I have written more than once (here and here, for example) about my belief that technological progression cannot always be considered a good thing. We are surrounded in the media by a form of technological optimism which I find disconcerting. “Tech” will solve everything from world hunger to cancer, and the Peter Thiels of the world would have us believe that we can even solve the problem of death. I don’t see a lot of movies these days, but there used to be a healthy skepticism of technological progress, which was seen as a potential threat to the human race. Some movies that come to mind:
- Demon Seed (1977), a movie I found profoundly disturbing when I was taken to see it as a child. I have no idea why anyone took a child to this movie, by the way. In it, a scientist invents a powerful supercomputer and uses it to automate his house. Eventually, the computer forms a prosthesis and uses it to inseminate the doctor’s wife to produce a hybrid human-computer being.
- The Terminator (1984) presented a world in which humans were at war with computers and robots.
- The Matrix (1999), a move I actually don’t like, nevertheless presents us with a world in which, again, computers rule humans, this time to the point where we have become fuel cells.
Most readers have certainly heard of the latter two, but I’m guessing almost none have heard of the first. I could go on. From West World (1973) to RoboCop (1987), there has been movie after movie presenting “tech” not as the key to human progress, but as a potential destroyer of the human race. I suspect the advent of nuclear weapons had much to do with this view, and with the receding of the Cold War and the ever-present nuclear threat, maybe we are lest concerned about the destruction our inventions are capable of.
The other day I was thinking about my own resistance to Apple AirPods. It then occurred to me that they are only one step away from the “Cerebral Communicator” in another movie you probably haven’t heard of, The President’s Analyst.
Produced in 1967, (spoilers follow!) the film features James Coburn as a psychoanalyst who is recruited to provide therapy to the President of the United States. At first excited by the prospect, Coburn himself quickly becomes overwhelmed by the stress of his assignment, and decides to flee. He is pursued by agents of the CIA and FBI (referred to as CEA and FBR in the movie), the KGB, and the mysterious organization called “TPC”. Filmed in the psychedelic style of the time, with numerous double-crossings and double-double-crossings, the movie is hard to follow. But, in the end, we learn that this mysterious agency called “TPC” is actually The Phone Company.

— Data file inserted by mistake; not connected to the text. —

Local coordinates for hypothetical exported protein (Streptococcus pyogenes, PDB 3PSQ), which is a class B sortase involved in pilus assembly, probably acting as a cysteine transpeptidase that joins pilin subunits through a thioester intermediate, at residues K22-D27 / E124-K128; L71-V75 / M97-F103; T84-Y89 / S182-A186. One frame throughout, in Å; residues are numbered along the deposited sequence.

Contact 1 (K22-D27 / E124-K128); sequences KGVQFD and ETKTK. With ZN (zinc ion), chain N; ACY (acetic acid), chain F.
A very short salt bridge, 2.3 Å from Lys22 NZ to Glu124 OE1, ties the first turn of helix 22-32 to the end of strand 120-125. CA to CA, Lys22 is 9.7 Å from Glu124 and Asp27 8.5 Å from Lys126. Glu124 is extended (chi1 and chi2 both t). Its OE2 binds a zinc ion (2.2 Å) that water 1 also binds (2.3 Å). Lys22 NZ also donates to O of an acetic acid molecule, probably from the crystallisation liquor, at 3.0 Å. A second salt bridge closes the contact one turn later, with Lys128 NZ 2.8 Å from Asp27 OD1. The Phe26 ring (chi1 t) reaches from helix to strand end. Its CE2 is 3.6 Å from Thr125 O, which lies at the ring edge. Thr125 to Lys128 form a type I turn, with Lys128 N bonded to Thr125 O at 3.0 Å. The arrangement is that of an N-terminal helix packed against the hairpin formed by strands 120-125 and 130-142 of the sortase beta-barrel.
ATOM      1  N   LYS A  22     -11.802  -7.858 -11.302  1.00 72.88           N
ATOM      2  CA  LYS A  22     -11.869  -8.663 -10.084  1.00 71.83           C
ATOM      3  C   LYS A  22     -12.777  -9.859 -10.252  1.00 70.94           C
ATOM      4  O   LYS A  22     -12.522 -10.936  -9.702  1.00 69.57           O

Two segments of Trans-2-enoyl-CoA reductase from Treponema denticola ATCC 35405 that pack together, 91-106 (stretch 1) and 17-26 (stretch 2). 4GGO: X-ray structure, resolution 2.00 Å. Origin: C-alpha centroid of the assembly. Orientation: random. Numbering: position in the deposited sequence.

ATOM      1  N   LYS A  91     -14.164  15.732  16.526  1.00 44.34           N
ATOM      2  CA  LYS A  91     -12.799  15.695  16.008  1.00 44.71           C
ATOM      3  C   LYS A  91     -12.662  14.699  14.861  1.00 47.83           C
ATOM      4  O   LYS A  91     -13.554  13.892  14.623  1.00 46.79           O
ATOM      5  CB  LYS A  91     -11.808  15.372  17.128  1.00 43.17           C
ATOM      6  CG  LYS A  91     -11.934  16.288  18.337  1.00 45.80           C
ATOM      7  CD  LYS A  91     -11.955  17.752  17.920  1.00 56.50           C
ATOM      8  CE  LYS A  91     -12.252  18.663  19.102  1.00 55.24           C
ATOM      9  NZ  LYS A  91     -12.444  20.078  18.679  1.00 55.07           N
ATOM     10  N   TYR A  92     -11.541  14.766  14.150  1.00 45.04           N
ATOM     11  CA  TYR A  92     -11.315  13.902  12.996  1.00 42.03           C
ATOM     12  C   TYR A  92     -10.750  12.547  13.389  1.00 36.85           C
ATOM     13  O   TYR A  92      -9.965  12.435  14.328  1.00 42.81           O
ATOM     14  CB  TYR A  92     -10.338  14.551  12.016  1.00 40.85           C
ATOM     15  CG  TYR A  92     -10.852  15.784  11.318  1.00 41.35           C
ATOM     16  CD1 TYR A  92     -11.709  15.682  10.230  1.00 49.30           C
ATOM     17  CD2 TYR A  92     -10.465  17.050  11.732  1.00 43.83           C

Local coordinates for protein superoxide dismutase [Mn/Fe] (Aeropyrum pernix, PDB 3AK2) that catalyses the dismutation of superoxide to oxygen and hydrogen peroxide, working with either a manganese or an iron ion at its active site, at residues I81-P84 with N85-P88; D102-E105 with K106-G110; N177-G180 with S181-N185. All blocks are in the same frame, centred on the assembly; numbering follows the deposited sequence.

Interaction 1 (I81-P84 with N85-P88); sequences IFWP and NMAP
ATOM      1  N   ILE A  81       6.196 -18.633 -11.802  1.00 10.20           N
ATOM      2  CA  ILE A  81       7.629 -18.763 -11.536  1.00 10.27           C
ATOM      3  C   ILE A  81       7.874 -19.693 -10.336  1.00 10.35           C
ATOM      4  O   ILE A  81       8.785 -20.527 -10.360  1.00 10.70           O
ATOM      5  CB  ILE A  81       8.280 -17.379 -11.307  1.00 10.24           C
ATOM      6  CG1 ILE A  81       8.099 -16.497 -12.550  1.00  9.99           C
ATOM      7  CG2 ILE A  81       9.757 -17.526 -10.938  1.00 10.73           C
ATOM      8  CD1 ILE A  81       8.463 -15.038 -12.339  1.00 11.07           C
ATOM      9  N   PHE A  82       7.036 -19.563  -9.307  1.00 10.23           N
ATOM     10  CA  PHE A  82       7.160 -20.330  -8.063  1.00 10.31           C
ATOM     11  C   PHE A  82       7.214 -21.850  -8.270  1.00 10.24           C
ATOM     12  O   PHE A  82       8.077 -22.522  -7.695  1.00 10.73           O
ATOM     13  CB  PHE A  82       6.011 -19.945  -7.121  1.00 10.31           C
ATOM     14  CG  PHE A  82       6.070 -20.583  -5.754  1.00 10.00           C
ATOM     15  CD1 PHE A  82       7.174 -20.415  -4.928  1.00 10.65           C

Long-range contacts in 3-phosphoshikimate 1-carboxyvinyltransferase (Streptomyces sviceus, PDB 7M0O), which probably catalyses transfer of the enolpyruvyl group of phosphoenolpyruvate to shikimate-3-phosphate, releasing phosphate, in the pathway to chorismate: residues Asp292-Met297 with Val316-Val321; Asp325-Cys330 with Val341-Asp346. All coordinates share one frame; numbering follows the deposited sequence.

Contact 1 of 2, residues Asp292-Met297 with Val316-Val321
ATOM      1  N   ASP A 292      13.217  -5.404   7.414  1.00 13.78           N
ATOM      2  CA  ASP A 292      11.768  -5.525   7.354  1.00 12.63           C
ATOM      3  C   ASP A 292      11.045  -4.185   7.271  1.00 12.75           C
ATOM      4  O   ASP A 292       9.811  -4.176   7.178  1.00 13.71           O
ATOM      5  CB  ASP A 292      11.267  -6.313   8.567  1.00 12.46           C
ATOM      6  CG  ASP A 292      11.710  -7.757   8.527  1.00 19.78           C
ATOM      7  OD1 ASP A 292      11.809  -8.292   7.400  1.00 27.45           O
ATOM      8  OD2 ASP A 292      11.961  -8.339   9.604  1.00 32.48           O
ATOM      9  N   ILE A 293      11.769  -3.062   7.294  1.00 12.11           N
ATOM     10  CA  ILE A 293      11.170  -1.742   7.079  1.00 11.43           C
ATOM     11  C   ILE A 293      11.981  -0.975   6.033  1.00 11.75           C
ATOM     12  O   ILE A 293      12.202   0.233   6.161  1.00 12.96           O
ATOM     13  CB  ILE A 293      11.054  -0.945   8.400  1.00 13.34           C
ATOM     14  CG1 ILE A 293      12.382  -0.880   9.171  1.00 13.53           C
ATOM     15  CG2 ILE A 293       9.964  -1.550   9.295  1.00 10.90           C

1967 was long before de-regulation, and there was a single phone company in the United States controlling all telephone communications. It was quasi-governmental in size and scope, and thus a suitable villain for a movie like The President’s Analyst. The ultimate goal of TPC is to implant mini-telephones into people’s brains. From Wikipedia:
TPC has developed a “modern electronic miracle”, the Cerebrum Communicator (CC), a microelectronic device that can communicate wirelessly with any other CC in the world. Once implanted in the brain, the user need only think of the phone number of the person they wish to reach, and they are instantly connected, thus eliminating the need for The Phone Company’s massive and expensive-to-maintain wired infrastructure.
I’ve only seen the movie a couple times, but I wonder if the AirPods implanted in people’s ears remind me too much of the CC. Already we have seen the remnants of the phone company pushing us to ever-more connectivity, to the point where our phones are with us constantly and we stick ear buds in our heads. Tech companies love to tell us that being constantly connected to one another is the great path forward for humanity. Meanwhile, we live in a time as divided as any in history. If connecting humanity were the solution to the world’s problems, why do we seem to be in a state of bitter conflict? I wonder if we’ve forgotten the lesson of the Babel Fish in Douglas Adams’ science fiction book, Hitchhiker’s Guide to the Galaxy. The Babel fish is a convenient device for Adams to explain a dilemma in all science fiction: how do people from different planets somehow understand each other? In most science fiction, the aliens just speak English (or whatever) and we never come to know how they could have learned it. But Adams uses his fictional device to make an amusing point:
The Babel fish is small, yellow, leech-like, and probably the oddest thing in the Universe…if you stick a Babel fish in your ear you can instantly understand anything said to you in any form of language. The speech patterns you actually hear decode the brainwave matrix which has been fed into your mind by your Babel fish…[T]he poor Babel fish, by effectively removing all barriers to communication between different races and cultures, has caused more and bloodier wars than anything else in the history of creation.